The U.S. economic recovery has been slow. The economy grew just 1.9 per cent in the first quarter and is expected to show little improvement.
But in a new note Deutsche Bank chief economist Joseph LaVorgna writes “there has been some fundamental improvement in household balance sheets that may be getting short shrift by investors.”
He points to the ratio of household liquid assets to liabilities which has increased to 2.11 in the first quarter of 2012, from 1.99 in the fourth quarter of 2011, as a positive sign. The is the highest reading since Q1 2002.
This ratio measures the health of consumers by looking at their aggregate balance sheet. And the quarterly increase has been the biggest in over a decade.
But does this mean households are spending more?
This morning Gluskin Sheff economist David Rosenberg wrote that the savings rate is climbing as policy uncertainty continues and the job outlook remains clouded. And personal consumption expenditure is expected to “barely come in much better than a 1% annual rate. That is stall speed.”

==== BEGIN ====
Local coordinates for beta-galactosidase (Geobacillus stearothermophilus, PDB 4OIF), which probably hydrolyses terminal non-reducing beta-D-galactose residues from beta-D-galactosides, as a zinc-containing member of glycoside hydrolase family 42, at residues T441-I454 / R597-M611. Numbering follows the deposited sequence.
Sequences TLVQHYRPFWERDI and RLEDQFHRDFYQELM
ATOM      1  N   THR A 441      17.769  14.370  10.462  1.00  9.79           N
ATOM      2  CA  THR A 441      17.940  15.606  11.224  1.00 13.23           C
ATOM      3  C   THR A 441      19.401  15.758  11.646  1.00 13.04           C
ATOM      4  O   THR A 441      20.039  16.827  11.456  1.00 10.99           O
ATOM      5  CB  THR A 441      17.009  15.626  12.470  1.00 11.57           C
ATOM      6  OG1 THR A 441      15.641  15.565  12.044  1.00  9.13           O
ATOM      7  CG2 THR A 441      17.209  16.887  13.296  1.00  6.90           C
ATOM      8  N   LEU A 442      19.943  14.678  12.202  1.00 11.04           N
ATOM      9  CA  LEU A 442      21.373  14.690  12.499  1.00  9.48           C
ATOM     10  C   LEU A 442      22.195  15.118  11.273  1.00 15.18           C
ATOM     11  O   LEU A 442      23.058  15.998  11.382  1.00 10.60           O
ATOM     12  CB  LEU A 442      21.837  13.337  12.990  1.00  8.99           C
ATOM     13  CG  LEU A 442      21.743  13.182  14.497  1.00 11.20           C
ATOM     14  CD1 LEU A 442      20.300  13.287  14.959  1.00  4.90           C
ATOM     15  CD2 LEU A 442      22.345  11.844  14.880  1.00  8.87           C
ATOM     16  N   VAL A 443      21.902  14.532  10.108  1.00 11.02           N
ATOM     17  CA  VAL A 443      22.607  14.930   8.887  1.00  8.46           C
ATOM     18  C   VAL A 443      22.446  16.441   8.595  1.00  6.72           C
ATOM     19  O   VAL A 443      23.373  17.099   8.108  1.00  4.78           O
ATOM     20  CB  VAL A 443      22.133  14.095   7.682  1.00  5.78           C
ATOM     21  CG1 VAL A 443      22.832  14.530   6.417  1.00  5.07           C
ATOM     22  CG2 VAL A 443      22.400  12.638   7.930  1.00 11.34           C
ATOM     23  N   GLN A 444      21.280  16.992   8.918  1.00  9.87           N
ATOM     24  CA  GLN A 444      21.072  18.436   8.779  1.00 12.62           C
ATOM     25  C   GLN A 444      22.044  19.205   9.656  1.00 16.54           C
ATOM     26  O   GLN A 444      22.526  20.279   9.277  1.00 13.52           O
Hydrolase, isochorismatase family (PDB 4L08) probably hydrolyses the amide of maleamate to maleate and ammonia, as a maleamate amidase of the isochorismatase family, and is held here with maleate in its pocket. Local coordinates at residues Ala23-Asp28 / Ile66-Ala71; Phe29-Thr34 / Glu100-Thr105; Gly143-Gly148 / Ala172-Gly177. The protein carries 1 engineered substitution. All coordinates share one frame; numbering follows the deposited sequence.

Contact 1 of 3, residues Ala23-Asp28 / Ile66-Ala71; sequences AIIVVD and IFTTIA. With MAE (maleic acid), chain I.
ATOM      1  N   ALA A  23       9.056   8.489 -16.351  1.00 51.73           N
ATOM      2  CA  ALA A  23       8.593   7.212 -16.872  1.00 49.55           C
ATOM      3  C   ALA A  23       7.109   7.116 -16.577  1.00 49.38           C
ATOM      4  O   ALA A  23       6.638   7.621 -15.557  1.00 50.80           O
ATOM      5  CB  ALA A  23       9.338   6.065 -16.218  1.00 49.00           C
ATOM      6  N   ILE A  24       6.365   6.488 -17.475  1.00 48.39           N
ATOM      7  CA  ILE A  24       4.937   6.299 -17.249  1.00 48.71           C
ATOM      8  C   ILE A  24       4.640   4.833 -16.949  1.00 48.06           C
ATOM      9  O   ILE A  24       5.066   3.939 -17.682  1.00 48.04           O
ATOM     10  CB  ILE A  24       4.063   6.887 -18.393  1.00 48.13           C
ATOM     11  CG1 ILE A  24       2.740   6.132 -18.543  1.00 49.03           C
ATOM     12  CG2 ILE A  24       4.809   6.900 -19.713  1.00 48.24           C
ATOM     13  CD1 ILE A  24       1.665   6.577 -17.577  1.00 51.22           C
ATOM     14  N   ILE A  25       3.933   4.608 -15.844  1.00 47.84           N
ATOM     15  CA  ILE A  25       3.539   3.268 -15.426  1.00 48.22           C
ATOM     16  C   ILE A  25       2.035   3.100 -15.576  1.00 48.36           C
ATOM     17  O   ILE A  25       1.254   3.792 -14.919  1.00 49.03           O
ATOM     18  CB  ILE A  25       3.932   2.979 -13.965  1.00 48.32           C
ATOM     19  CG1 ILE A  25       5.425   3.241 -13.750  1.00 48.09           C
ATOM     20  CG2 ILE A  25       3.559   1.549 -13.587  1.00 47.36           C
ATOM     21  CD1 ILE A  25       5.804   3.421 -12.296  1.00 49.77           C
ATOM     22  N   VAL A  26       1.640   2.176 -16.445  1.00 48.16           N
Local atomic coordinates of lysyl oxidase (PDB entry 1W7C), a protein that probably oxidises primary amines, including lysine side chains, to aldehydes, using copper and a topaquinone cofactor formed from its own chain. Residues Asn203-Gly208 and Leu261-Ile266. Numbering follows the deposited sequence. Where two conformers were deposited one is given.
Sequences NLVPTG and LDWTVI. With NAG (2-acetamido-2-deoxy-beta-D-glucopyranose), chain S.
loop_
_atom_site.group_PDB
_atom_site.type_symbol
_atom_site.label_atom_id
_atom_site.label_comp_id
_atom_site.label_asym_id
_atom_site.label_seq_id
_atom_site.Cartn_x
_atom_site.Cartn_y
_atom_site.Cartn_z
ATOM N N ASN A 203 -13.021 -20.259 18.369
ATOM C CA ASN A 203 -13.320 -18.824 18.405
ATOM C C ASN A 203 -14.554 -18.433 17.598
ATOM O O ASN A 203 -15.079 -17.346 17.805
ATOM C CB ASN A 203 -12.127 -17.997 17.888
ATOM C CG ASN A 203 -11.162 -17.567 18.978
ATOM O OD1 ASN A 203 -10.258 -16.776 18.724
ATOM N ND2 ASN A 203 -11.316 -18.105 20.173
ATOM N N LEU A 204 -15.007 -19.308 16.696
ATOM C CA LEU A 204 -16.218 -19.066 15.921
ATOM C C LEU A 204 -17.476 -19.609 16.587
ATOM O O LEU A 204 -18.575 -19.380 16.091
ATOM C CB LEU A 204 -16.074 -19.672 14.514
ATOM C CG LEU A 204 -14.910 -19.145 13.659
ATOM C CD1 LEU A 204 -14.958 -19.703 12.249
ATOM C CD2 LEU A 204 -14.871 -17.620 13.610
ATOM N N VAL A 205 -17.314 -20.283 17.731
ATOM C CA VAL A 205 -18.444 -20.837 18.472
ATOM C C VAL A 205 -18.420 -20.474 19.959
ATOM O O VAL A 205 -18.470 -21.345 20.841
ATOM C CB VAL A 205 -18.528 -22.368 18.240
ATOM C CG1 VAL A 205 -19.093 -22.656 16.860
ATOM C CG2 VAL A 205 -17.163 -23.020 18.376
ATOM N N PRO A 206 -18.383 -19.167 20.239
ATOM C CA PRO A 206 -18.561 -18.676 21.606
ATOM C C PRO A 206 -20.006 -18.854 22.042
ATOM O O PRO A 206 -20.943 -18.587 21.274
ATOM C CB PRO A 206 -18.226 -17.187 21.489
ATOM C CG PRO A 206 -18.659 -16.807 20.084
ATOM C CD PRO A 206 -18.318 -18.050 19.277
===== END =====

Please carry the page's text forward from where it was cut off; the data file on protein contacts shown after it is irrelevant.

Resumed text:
70 per cent of retailers missed their sales target in June, demand for retail space is weak, and the vacancy rate at strip centres has barely improved wrote Rosenberg. In fact the industries that are thriving are the “do it yourselfers” like repair shops and dollar chains.
So, it would appear that U.S. consumers are antsy even if household balance sheets are improving.
However, there may be a silver lining. LaVorgna explains that the higher stock prices and lower liabilities are behind the improved ratio of household liquid assets to liabilities. And with stock prices effectively flat in the second quarter, another drop in household liabilities should push up the ratio.
“This is undoubtedly good news for the longer-term outlook for consumer spending,” writes LaVorgna.